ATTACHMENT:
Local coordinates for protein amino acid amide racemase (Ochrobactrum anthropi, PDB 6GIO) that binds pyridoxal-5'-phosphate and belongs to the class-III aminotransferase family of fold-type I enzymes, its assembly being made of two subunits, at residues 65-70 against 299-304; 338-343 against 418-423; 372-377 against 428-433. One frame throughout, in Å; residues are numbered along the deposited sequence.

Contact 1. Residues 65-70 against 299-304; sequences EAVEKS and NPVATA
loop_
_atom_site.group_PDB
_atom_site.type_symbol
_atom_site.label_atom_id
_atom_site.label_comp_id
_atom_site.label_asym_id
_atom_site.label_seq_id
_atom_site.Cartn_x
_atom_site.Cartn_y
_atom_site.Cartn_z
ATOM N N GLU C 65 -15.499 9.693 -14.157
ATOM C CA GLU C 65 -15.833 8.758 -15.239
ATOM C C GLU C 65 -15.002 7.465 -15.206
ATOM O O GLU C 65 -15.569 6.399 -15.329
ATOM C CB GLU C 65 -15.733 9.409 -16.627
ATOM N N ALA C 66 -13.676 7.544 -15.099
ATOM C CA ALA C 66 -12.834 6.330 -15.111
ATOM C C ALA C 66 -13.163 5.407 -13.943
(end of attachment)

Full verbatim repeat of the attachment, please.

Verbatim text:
Local coordinates for protein amino acid amide racemase (Ochrobactrum anthropi, PDB 6GIO) that binds pyridoxal-5'-phosphate and belongs to the class-III aminotransferase family of fold-type I enzymes, its assembly being made of two subunits, at residues 65-70 against 299-304; 338-343 against 418-423; 372-377 against 428-433. One frame throughout, in Å; residues are numbered along the deposited sequence.

Contact 1. Residues 65-70 against 299-304; sequences EAVEKS and NPVATA
loop_
_atom_site.group_PDB
_atom_site.type_symbol
_atom_site.label_atom_id
_atom_site.label_comp_id
_atom_site.label_asym_id
_atom_site.label_seq_id
_atom_site.Cartn_x
_atom_site.Cartn_y
_atom_site.Cartn_z
ATOM N N GLU C 65 -15.499 9.693 -14.157
ATOM C CA GLU C 65 -15.833 8.758 -15.239
ATOM C C GLU C 65 -15.002 7.465 -15.206
ATOM O O GLU C 65 -15.569 6.399 -15.329
ATOM C CB GLU C 65 -15.733 9.409 -16.627
ATOM N N ALA C 66 -13.676 7.544 -15.099
ATOM C CA ALA C 66 -12.834 6.330 -15.111
ATOM C C ALA C 66 -13.163 5.407 -13.943